where, He, Man, and Ms are, respectively, the effective field, the anhysteretic magnetization, and the saturation, magnetization. a,  α, c, and k and are the model parameters where a represent quantified domain wall density. α is the parameter of inter-domain coupling. c is the coefficient magnetization reversibility and k represent quantified energy to break the pinning site in ferromagnetic materials, these parameters have to be determined from measured hysteresis characteristics, δ is a directional parameter takes the sign of dH/dt.

2.2 Inverse JA hysteresis model

The Jiles-Atherton hysteresis model initially uses the applied magnetic field (H) as the independent variable. In the inverse Jiles-Atherton model, the magnetization (M) is determined based on the magnetic flux density (B). This is achieved by integrating a differential equation with respect to the rate of change of magnetization with respect to magnetic flux density (dM/dB). The inverse JA hysteresis model is given as [17]:

$\frac{d M}{d B}=\frac{\xi}{\mu_0(k \delta+(1-\alpha) \xi)}$             (6)

$\xi=\delta k c \frac{d M_{a n}}{d H_e}+\left(M_{a n}-M\right)$             (7)

$\frac{d M_{a n}}{d H_e}=\frac{M_s}{a}\left(1-\operatorname{coth}\left(\frac{H_e}{a}\right)^2-\left(\frac{a}{H_e}\right)^2\right)$             (8)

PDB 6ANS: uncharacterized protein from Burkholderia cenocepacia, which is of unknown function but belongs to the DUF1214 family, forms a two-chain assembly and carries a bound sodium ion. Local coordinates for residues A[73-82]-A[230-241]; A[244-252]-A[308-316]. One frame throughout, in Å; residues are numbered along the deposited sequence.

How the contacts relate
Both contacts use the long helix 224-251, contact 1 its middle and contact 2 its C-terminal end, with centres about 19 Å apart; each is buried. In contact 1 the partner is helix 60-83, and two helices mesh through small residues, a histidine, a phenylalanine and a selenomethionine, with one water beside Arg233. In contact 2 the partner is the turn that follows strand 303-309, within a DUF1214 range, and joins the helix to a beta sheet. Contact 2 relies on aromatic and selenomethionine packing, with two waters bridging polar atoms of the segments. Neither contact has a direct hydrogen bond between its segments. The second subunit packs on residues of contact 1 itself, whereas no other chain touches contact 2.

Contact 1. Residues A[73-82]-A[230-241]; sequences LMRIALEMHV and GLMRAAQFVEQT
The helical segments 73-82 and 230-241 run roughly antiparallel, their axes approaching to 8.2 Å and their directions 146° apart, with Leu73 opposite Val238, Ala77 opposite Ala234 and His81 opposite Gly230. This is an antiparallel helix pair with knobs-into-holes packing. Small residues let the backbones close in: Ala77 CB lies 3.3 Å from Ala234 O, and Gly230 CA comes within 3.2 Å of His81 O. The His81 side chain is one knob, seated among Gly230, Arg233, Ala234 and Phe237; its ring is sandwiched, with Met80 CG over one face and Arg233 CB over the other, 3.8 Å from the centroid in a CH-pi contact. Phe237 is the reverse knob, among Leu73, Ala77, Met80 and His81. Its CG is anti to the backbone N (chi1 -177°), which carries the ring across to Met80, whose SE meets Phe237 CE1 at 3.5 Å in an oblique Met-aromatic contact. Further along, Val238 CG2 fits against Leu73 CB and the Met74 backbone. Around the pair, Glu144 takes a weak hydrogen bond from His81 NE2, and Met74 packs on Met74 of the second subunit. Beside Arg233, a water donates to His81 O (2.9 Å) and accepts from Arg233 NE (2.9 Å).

3. Dynamic JA Hysteresis Model

Using a JA model for modeling magnetic hysteresis loops in a dynamic regime requires careful choice of a dynamic contribution approach. Previous research has introduced the concept of adding two opposing fields, introducing eddy currents, and expressing excess fields in the effective field using the concept of the separation of energy loss theory [7]. This approach provides a clear and systematic method for extending the JA model from a quasi-static to a dynamic regime, and has yielded acceptable results. The concept has been further enhanced by introducing a novel expression for excess losses based on magnetic viscosity and the JA model. This approach allows for the optimal shaping of the hysteresis loops by varying the exponent of the excess field expression [14].

In the study of Zirka et al. [12], researchers proposed an alternative approach based on magnetic viscosity. This approach has proven to accurately predict losses and control anomalous loop shapes by adjusting the exponent of the excess field expression along with some parts of the loop. This approach is a mathematical expression derived from Landau Gilbert’s equation in order to put the similarity between rotational magnetization and the time delay of induction B behind the applied field H [18]. From this has been derived the excesses field based on the magnetic viscosity equation.

For this, several attempts based on the magnetic viscosity approach have been proposed in the literatures [13, 14]. These studies yielded acceptable results, but they relied on prior knowledge of the magnetic flux induction level where swelling occurs.